I was never a huge fan of Torchwood. I mean, of course I watched every episode, but I suppose my feelings toward the show can be summed up by the vast shrug of indifference I made when Tosh and the rapist doctor one died. I never really bonded with any of the characters as characters, except in fleeting moments. Like everyone else with a brain, I loved Children of Earth, but outside of that five hours of genius, Torchwood was more misses than hits for me.

Still, Big Finish has a good track record revitalising the weakest of Doctor Who concepts, from Melanie Bush to the Vardans, and so I decided to give their new range of Torchwood audio dramas a chance: I’m glad I did. The first series consists of six stories, each about an individual member of Torchwood, all tying into an ongoing thread about the Committee of Erebus, a shadowy group that supposedly rules the Earth in secret. They’re introduced in The Conspiracy, featuring (of course) Captain Jack Harkness. John Barrowman narrates this story of Captain Jack investigating George Wilson, a newscaster who one day lost it on air, angry at the awful state of the world, and resurfaced a few years later promoting conspiracy theories: but Jack knows that there’s a kernel of truth.

The Conspiracy doesn’t really tell us anything new about Jack, and the scale of the story works against it

The Conspiracy is an okay start to the series. Many of the later instalments will tell us new things about their stars, like the best Companion Chronicles, but The Conspiracy doesn’t really do that, being more interested in a pretty straightforward conspiracy story. Unfortunately, the scale of the story — there are only three characters other than Jack — works against it. Mostly Jack has an interview with Wilson, Jack talks to a YouTube vlogger, Jack learns the truth.

That said, it’s pretty entertaining up until that point. Barrowman’s performance always comes across a little flat on audio; I don’t know if it’s difficult to communicate Jack’s charm without a physical performance, but this is probably the best I’ve heard from him. The real highlight is John Sessions as Wilson, who you might know as Henry Fielding in the 1990s BBC adaptation of Tom Jones or as General Tannis in the Doctor Who classic Death Comes to Time. Sessions imbues Wilson with the right amount of enthusiasm and weariness, and I enjoyed all his interactions with Jack. Dan Bottomley’s part as vlogger Sam is small, but his performance and David Llewellyn’s writing of the character entertain; indeed, there are a lot of nice conspiracy-theory comic touches throughout the whole story.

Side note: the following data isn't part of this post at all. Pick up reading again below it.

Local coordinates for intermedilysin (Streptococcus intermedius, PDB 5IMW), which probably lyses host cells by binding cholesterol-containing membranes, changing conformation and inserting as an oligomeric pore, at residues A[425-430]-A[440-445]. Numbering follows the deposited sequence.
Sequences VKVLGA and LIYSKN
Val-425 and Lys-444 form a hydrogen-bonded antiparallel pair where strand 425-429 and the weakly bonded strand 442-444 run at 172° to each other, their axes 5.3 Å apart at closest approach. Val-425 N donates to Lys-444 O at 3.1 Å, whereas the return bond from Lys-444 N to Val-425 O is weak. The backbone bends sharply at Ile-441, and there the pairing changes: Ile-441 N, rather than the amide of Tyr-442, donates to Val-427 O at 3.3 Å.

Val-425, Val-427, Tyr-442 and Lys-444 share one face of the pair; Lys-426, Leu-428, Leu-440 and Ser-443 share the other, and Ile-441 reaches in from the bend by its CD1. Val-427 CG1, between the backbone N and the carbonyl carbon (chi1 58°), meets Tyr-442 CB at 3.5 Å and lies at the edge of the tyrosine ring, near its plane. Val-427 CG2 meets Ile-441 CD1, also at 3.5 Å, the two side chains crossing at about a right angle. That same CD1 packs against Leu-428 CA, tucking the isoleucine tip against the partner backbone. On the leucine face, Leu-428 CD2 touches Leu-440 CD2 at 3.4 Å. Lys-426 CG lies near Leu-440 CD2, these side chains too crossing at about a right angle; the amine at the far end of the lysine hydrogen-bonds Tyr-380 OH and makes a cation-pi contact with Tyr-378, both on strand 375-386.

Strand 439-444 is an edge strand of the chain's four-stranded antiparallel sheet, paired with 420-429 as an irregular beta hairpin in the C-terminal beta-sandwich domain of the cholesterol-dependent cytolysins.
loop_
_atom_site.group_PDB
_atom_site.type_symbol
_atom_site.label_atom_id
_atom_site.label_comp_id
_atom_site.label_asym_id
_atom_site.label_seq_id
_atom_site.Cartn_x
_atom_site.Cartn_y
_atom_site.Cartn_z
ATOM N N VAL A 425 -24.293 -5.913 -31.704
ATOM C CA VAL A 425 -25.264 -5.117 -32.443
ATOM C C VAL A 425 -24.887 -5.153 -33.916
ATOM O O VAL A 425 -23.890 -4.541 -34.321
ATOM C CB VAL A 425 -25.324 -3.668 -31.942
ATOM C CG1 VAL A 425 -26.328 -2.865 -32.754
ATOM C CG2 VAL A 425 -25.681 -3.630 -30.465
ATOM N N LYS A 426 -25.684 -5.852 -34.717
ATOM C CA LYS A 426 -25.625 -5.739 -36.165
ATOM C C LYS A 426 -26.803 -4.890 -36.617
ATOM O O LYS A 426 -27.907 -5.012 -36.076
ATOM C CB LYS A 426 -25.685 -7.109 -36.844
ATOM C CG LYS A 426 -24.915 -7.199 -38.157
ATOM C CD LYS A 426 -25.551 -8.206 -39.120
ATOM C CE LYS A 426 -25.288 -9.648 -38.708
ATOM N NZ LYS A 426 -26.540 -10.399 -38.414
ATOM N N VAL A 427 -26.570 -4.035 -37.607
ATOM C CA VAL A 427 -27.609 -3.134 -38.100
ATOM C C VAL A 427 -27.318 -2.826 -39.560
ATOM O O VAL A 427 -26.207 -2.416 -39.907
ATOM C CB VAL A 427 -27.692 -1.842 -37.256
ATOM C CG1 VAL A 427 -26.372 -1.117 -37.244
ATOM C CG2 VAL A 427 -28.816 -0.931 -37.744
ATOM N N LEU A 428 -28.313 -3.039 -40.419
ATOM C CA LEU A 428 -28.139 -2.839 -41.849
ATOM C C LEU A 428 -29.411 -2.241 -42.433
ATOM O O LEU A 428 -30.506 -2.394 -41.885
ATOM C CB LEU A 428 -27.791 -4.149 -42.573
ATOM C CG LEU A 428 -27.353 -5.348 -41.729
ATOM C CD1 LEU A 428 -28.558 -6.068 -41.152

The climax of Fall to Earth made me tense up in fear

The threat of the Committee is continued in Fall to Earth by James Goss. Like Goss’s recent Diary of River Song story, this is a two-hander, and though this doesn’t quite reach the heights of Signs, it’s a very good story. Ianto is a character I’ve always more felt like I should like than actually liked, but I really enjoyed him here. The events of Cyberwoman seem to be recent, as Ianto is worried his compatriots don’t trust him, and though he keeps claiming he’s just a butler, he wants to be more. In this story, he’s trapped on the SkyPuncher, a SpaceShipTwo-esque spaceplane, when something goes horribly wrong and he’s the only one left alive — and the only person he can talk to is a woman in a call centre in Turkey trying to sell him insurance.

The whole story takes place in the unlikely confines of this conversation, and it’s brilliant. Ianto and Zeynep bring out the best in each other, as they must work together to save Ianto’s life, and it turns out, many more beside. Goss’s story is immaculately paced, told in real time, alternating quiet moments with action scenes to build up the tension and keep the listener engaged in both Ianto’s plight and the characters. I feel like this must be most Gareth David-Lloyd has ever been asked to do in a performance as Ianto, and he rises to the occasion beautifully. Lisa Zahra impresses as Zeynep: plausibly a call centre worker, but also a woman yearning to do something else, and keenly insightful without crossing the line into cliché. I loved every moment of her interactions with Ianto, and the climax made me tense up in fear.

I never thought I’d say this, but I’m excited to hear what’s coming next

Both stories hit Big Finish’s usual standards for direction, sound design, and music. Scott Handcock always seems to do a great job as director with these small, intimate kinds of stories. Neil Gardner previously excelled doing sound design on Survivors, and he turns out to be a good fit for the atmosphere of Torchwood, especially in generating the suspense necessary for Fall to Earth. And Blair Mowat makes them sound like episodes of Torchwood with appropriately timed musical stings.

I never thought I’d say this, but I’m excited to hear what’s coming next. Everything’s changing, and Torchwood is ready…

The Conspiracy (by David Llewellyn; starring John Barrowman) and Fall to Earth (by James Goss; starring Gareth David-Lloyd) were released by Big Finish Productions in September and October 2015 respectively.